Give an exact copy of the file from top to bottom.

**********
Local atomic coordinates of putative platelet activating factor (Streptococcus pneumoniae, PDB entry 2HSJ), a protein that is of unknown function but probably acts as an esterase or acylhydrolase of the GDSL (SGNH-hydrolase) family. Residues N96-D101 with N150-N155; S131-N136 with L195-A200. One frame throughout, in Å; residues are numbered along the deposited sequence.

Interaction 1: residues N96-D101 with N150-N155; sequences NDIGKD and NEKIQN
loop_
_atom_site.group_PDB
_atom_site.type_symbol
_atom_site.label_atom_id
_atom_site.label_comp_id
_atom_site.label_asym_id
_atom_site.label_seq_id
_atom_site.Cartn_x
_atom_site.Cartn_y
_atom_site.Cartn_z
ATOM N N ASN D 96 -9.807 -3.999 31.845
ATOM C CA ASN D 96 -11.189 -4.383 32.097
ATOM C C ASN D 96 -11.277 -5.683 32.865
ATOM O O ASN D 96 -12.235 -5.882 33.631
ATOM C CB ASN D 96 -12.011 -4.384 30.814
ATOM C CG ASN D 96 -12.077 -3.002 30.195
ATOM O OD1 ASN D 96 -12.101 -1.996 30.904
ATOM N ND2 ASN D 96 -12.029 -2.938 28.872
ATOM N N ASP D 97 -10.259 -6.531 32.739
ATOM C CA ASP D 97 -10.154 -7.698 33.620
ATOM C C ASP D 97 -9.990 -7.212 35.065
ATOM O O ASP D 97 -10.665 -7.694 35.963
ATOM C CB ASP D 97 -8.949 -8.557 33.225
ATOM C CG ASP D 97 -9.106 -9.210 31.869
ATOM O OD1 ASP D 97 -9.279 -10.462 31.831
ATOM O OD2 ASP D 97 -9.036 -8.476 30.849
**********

Local atomic coordinates of putative platelet activating factor (Streptococcus pneumoniae, PDB entry 2HSJ), a protein that is of unknown function but probably acts as an esterase or acylhydrolase of the GDSL (SGNH-hydrolase) family. Residues N96-D101 with N150-N155; S131-N136 with L195-A200. One frame throughout, in Å; residues are numbered along the deposited sequence.

Interaction 1: residues N96-D101 with N150-N155; sequences NDIGKD and NEKIQN
loop_
_atom_site.group_PDB
_atom_site.type_symbol
_atom_site.label_atom_id
_atom_site.label_comp_id
_atom_site.label_asym_id
_atom_site.label_seq_id
_atom_site.Cartn_x
_atom_site.Cartn_y
_atom_site.Cartn_z
ATOM N N ASN D 96 -9.807 -3.999 31.845
ATOM C CA ASN D 96 -11.189 -4.383 32.097
ATOM C C ASN D 96 -11.277 -5.683 32.865
ATOM O O ASN D 96 -12.235 -5.882 33.631
ATOM C CB ASN D 96 -12.011 -4.384 30.814
ATOM C CG ASN D 96 -12.077 -3.002 30.195
ATOM O OD1 ASN D 96 -12.101 -1.996 30.904
ATOM N ND2 ASN D 96 -12.029 -2.938 28.872
ATOM N N ASP D 97 -10.259 -6.531 32.739
ATOM C CA ASP D 97 -10.154 -7.698 33.620
ATOM C C ASP D 97 -9.990 -7.212 35.065
ATOM O O ASP D 97 -10.665 -7.694 35.963
ATOM C CB ASP D 97 -8.949 -8.557 33.225
ATOM C CG ASP D 97 -9.106 -9.210 31.869
ATOM O OD1 ASP D 97 -9.279 -10.462 31.831
ATOM O OD2 ASP D 97 -9.036 -8.476 30.849